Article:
by Matt Sernaker, Managing Editor
Dirk Gently fans can rejoice, because Season Two is about to premiere on BBC! The creative team of Max Landis (Chronicle) and Robert Cooper (Stargate SG-1) joined us at San Diego Comic-Con to discuss the series, the original source material, cast additions, and more! Check out the full interview below:
CO: How did you take something so quintessentially British and translate it in a way that would work all around the world?
Robert Cooper: Sam’s British. I don’t know if you know that. You know the weird thing is most of the director’s in season 2 are British. There’s just a sensibility to the show, and I think that’s to a certain extent what gives the show a little bit of a bend to it. When American audiences watch it, they feel like “oh that’s something different or new that I haven’t really felt or seen before.” There’s a rhythm to it. There’s a mix of comedy and thriller and violence. The tone is just so unique and special that it feels like it draws more from the British sensibility.
Max Landis: There’s also the Adamsian – we try to weave in the Adamsian sort of absurdism so that the scene’s themselves feel like individual scenes. They don’t feel like steps on a fucking staircase to the end of the episode. So that you can’t really tell where anythings going. The goal for any individual episode of Dirk Gently is for you to be like, “Oh, and now we’re doing this? They’re going there, and now they’re here? Wait, when did we end up at the bottom of this well?”
RC: Max just did a really good impression of me in the writer’s room.
ML: That was more Matt Goldman.
ML: You know the British sensibility of it comes from the absurdism, comes from the British directors, and comes from the fact that there’s a deliberate effort to make it feel like a Douglas Adams thing. And a Douglas Adams thing will be sitting still and not moving at all and then thirty weird things’ll happen and then it’ll go back to sitting still. And there aren’t many other things that look like that.
CO: Are you going to try to keep fans of the original source material happy?
ML: Too late for them. As a fan of the original material, I’m very happy. I think for me it was a matter, I’ve said it a million times and I’ll say it again, Douglas Adams is an unadaptable author. You might as well be trying to adapt Pynchon. Though that’s been done a couple of times. It’s an author whose voice is his weapon. His stories and ideas are secondary to a voice that is so charismatic and so compelling that all you can do is try to emulate the storytelling style and mimic the ideas. But if you don’t start from scratch, you’re not going to be able to cook anything interesting.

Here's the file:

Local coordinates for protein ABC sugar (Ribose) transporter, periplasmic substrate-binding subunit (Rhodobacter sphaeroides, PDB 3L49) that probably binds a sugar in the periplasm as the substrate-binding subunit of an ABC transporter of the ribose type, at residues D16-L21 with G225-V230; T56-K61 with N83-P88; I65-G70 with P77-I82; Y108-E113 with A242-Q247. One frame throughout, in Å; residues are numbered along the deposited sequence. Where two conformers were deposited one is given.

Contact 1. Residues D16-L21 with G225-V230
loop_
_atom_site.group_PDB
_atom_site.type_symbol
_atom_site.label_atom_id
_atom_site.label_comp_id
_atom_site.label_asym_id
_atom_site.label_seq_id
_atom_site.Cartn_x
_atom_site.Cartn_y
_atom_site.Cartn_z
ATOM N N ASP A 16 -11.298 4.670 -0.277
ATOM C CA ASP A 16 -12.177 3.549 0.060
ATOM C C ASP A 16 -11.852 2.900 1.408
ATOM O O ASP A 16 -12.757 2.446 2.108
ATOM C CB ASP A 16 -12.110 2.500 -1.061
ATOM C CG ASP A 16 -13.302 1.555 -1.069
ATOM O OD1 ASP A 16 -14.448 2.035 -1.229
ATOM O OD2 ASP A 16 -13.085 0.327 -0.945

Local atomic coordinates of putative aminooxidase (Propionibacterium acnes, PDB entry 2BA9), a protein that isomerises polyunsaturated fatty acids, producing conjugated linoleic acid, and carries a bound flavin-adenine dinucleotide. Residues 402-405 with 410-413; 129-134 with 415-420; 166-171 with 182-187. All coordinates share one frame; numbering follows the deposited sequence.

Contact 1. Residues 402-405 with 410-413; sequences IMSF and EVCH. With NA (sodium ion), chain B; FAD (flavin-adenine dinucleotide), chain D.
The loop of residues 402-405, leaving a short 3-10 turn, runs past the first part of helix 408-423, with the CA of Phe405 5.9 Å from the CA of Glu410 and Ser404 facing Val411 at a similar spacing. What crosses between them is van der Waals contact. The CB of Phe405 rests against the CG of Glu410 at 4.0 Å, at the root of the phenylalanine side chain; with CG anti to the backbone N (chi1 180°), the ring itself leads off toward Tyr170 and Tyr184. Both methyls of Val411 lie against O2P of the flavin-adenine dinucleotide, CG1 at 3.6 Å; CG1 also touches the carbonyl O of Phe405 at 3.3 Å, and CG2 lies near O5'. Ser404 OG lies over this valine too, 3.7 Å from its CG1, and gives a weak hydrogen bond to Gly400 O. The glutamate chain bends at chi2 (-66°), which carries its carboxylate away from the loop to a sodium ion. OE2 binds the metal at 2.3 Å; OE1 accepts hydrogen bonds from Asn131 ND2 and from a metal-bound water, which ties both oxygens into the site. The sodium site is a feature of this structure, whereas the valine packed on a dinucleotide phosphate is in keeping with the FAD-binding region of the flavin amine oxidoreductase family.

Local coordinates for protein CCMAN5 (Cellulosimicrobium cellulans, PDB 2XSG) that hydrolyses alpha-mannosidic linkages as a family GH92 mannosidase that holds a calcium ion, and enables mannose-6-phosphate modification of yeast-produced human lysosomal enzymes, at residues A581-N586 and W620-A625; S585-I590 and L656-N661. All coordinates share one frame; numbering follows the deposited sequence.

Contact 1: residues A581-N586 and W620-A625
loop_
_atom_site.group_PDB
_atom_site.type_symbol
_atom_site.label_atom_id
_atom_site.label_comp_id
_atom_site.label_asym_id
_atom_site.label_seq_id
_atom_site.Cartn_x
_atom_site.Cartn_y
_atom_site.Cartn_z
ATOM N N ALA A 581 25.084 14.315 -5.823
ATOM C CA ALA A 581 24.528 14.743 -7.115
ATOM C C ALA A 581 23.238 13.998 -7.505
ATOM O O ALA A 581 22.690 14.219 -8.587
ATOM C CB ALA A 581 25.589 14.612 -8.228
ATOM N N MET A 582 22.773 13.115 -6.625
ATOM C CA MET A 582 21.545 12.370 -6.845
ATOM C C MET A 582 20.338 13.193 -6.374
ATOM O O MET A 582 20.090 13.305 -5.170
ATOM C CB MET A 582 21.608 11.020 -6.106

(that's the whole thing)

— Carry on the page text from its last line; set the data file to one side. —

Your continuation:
RC: I also thing that character drives story, and one of the things that happens in television once you’ve cast it and once you’ve lived with the characters for a while is that they start perpetuating the storyline. So you start to see where the chemistry is and what’s working for certain people, and by people I mean the characters. So it snowballs. It’s not “oh let’s just fit them in this square peg in this round hole,” it’s “okay, what’s Bart’s story this year? What’s she like in season 1?” And a lot of that comes from how the storyline evolved.
CO: You’ve adding Alan and Tyler to your cast. What do they bring to this series and what attracted you to those actors?
ML: Every character whose been added this season, and keep in mind we got rid of our entire supporting cast in the first season, is an entirely new supporting cast because it’s a new case. Every character this season I designed, and is designed, created to bring out stuff and tones, feelings and colors, that were not present in the first season. And to show different sides of our existing characters and different sides of our existing world. When you have actors like Alan, Tyler, Izzie – everyone we added – Alec, John Hannah –
RC: Amanda Walsh –
ML: Fucking Amanda Walsh. I can’t talk about her character though. The brilliant Amanda Walsh. You get into this world where it just adds so much richness and depth to what’s happening. Actors like that.
RC: There’s also a fun thing that goes on with that. Where a lot of the characters are echoes of characters from season 1 and there are easter egg plays on things that happened in season 1. So fans of season one will be like, “Hey that kind of happened before.”
CO: How far ahead have you planned?
ML: I have three (seasons) right now. With a loose four if I get lucky. But in season 1, it was funny because it was kind of an uphill battle where we gotta put this in there too. And then the few things in season 1 that were like “what does that mean? that doesn’t seem connected to anything?” is all shit in this season.
CO: What’s the new trouble this time around?
ML: The new trouble this time around is doing one of the most ambitious diverse –
RC: Makeup –
ML: Makeup? No but I think makeup is part of what we’re trying to do.
RC: We’re creating new characters like non-human characters, and that takes a tremendous amount of time in the design of those and then getting them on set. They’re old fashioned problems.
ML: To be fair this interview is going to sound dumb when people first see the Fooky Napu (spelling?) and is like, “ That took hours?” (laughter)
RC: That was not the one that took hours. They will recognize the ones that did.
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